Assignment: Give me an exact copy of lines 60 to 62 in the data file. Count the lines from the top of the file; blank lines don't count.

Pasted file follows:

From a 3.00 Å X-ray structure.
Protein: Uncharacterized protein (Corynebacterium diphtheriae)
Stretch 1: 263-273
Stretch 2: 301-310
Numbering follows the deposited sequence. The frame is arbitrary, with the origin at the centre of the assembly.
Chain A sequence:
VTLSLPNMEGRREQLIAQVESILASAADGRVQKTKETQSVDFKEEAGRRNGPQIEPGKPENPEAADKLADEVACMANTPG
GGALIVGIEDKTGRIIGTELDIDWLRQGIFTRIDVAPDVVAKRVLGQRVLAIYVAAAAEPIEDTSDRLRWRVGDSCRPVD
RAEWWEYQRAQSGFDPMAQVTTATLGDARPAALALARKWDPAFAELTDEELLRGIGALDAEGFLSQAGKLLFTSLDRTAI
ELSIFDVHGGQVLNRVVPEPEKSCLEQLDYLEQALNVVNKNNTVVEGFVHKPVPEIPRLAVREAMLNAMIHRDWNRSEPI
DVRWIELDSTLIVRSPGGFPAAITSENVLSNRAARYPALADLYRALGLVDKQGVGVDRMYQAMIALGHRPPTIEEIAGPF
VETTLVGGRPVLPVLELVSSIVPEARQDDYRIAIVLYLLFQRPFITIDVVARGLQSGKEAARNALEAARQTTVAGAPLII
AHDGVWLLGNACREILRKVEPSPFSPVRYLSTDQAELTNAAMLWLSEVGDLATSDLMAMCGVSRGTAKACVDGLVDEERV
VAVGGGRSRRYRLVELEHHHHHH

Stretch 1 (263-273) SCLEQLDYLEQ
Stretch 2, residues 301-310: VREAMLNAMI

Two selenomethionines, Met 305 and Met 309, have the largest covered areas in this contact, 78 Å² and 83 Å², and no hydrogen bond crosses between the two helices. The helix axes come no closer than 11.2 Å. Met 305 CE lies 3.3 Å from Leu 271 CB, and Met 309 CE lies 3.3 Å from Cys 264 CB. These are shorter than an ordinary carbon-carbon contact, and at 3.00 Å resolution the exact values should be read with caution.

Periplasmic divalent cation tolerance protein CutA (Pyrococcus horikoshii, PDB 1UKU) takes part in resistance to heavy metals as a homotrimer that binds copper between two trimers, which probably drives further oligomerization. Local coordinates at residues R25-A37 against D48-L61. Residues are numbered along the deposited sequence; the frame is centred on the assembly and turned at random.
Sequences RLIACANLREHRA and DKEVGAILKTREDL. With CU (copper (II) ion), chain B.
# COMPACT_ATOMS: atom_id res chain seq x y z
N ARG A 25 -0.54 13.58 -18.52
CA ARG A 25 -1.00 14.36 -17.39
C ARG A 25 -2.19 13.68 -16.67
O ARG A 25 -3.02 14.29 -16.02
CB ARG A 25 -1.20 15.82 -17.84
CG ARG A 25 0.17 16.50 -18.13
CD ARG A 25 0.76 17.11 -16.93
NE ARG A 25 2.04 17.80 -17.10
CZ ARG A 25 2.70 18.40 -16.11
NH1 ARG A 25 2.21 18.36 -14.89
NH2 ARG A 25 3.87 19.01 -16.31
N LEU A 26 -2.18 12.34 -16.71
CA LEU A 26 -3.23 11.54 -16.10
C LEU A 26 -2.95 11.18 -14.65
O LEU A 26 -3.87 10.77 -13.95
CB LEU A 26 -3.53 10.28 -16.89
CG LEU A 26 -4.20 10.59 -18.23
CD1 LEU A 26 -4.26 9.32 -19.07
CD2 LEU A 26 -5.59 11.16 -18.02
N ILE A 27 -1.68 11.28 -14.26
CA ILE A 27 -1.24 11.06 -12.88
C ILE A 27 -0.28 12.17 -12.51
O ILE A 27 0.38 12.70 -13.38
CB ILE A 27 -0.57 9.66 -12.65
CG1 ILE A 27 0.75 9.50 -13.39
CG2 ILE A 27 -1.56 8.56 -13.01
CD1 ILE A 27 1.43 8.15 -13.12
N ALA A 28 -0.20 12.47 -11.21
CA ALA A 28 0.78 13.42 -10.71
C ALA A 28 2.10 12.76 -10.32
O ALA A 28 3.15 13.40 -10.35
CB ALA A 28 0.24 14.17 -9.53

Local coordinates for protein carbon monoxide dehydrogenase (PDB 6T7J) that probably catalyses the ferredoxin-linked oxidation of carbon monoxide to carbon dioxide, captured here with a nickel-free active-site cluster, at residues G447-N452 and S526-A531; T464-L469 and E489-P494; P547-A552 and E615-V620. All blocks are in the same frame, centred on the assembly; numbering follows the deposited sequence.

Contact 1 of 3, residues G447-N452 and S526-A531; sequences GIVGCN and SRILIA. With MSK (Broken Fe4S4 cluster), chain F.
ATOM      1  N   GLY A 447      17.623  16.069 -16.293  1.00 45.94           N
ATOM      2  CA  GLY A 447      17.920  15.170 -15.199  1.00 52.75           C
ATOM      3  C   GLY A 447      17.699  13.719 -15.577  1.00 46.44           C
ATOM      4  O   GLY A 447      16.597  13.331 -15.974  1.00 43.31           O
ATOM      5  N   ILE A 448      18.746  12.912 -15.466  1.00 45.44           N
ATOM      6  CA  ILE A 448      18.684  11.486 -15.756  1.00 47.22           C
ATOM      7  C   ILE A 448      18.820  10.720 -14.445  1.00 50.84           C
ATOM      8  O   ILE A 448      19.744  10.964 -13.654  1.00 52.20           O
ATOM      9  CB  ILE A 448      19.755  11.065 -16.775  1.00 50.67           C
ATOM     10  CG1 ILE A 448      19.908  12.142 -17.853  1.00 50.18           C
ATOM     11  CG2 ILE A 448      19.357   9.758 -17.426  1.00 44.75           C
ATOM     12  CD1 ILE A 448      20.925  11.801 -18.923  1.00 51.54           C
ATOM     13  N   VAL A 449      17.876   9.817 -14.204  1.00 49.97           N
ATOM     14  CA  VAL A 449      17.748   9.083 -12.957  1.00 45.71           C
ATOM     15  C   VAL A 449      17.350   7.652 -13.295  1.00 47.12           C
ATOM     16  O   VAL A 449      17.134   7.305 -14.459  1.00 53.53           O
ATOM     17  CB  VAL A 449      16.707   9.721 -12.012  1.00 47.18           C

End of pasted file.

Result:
ATOM      6  CA  ILE A 448      18.684  11.486 -15.756  1.00 47.22           C
ATOM      7  C   ILE A 448      18.820  10.720 -14.445  1.00 50.84           C
ATOM      8  O   ILE A 448      19.744  10.964 -13.654  1.00 52.20           O